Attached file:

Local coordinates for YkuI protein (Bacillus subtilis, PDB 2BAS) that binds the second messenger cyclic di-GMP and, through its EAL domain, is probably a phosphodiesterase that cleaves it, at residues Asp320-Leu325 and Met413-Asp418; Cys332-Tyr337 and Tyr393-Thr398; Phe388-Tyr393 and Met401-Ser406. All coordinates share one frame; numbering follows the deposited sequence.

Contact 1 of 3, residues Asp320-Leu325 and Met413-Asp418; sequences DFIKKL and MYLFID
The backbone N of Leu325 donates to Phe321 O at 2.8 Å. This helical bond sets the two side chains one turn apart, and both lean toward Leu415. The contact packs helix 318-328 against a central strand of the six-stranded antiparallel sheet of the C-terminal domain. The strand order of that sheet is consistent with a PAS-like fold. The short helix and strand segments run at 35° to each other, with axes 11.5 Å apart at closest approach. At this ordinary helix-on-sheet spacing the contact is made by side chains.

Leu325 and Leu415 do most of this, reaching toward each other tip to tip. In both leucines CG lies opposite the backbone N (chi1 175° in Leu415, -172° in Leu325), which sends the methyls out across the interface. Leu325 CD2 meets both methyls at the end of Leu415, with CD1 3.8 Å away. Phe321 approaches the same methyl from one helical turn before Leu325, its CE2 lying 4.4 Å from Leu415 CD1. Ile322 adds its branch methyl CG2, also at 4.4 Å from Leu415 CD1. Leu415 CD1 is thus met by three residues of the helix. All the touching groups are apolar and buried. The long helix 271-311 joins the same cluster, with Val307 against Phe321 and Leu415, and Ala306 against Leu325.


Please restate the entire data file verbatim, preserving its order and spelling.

Local coordinates for YkuI protein (Bacillus subtilis, PDB 2BAS) that binds the second messenger cyclic di-GMP and, through its EAL domain, is probably a phosphodiesterase that cleaves it, at residues Asp320-Leu325 and Met413-Asp418; Cys332-Tyr337 and Tyr393-Thr398; Phe388-Tyr393 and Met401-Ser406. All coordinates share one frame; numbering follows the deposited sequence.

Contact 1 of 3, residues Asp320-Leu325 and Met413-Asp418; sequences DFIKKL and MYLFID
The backbone N of Leu325 donates to Phe321 O at 2.8 Å. This helical bond sets the two side chains one turn apart, and both lean toward Leu415. The contact packs helix 318-328 against a central strand of the six-stranded antiparallel sheet of the C-terminal domain. The strand order of that sheet is consistent with a PAS-like fold. The short helix and strand segments run at 35° to each other, with axes 11.5 Å apart at closest approach. At this ordinary helix-on-sheet spacing the contact is made by side chains.

Leu325 and Leu415 do most of this, reaching toward each other tip to tip. In both leucines CG lies opposite the backbone N (chi1 175° in Leu415, -172° in Leu325), which sends the methyls out across the interface. Leu325 CD2 meets both methyls at the end of Leu415, with CD1 3.8 Å away. Phe321 approaches the same methyl from one helical turn before Leu325, its CE2 lying 4.4 Å from Leu415 CD1. Ile322 adds its branch methyl CG2, also at 4.4 Å from Leu415 CD1. Leu415 CD1 is thus met by three residues of the helix. All the touching groups are apolar and buried. The long helix 271-311 joins the same cluster, with Val307 against Phe321 and Leu415, and Ala306 against Leu325.